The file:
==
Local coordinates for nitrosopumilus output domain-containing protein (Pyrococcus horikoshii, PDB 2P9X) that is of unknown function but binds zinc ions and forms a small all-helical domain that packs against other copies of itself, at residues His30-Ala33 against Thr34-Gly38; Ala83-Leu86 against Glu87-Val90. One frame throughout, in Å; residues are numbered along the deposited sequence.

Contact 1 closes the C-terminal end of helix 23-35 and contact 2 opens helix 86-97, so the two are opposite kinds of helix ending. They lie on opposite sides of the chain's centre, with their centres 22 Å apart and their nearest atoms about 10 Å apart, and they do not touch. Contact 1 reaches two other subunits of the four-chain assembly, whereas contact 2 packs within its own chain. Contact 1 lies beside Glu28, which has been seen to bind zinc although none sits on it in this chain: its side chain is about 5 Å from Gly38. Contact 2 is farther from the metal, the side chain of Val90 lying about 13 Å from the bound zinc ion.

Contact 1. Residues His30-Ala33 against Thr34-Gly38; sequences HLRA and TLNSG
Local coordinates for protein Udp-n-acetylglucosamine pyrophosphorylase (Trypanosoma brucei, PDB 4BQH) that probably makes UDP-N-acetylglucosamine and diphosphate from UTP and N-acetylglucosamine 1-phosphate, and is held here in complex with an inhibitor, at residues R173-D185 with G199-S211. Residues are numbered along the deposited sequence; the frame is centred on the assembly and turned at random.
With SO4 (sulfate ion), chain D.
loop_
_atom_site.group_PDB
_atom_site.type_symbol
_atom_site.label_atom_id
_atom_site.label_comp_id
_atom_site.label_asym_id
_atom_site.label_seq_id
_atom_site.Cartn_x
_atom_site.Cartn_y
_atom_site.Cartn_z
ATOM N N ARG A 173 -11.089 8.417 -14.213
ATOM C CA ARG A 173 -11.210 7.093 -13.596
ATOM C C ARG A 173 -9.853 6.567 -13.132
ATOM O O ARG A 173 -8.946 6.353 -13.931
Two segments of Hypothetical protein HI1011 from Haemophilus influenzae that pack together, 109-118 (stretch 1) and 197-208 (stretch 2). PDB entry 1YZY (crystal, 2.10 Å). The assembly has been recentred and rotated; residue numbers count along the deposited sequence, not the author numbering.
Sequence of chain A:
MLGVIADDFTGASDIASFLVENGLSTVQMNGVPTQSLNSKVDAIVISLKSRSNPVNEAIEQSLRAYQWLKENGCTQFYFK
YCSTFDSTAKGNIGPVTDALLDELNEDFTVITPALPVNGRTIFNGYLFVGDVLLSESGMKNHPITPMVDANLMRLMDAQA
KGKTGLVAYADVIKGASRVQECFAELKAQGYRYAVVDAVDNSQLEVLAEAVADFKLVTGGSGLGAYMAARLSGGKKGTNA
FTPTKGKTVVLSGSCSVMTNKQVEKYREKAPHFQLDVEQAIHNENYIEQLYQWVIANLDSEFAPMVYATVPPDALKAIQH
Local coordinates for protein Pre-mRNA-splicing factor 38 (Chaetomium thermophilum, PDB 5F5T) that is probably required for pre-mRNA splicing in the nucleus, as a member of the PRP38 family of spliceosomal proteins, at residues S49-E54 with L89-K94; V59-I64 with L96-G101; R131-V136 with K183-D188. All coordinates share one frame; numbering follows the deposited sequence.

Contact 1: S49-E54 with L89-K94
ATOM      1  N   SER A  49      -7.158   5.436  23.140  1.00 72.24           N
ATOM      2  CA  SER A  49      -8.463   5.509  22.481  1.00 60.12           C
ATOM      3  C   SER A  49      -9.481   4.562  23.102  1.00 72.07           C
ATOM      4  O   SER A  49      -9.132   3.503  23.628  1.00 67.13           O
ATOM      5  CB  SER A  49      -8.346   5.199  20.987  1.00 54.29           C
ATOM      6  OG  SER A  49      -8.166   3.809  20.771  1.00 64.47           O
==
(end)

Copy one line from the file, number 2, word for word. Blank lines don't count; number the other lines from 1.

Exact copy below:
Contact 1 closes the C-terminal end of helix 23-35 and contact 2 opens helix 86-97, so the two are opposite kinds of helix ending. They lie on opposite sides of the chain's centre, with their centres 22 Å apart and their nearest atoms about 10 Å apart, and they do not touch. Contact 1 reaches two other subunits of the four-chain assembly, whereas contact 2 packs within its own chain. Contact 1 lies beside Glu28, which has been seen to bind zinc although none sits on it in this chain: its side chain is about 5 Å from Gly38. Contact 2 is farther from the metal, the side chain of Val90 lying about 13 Å from the bound zinc ion.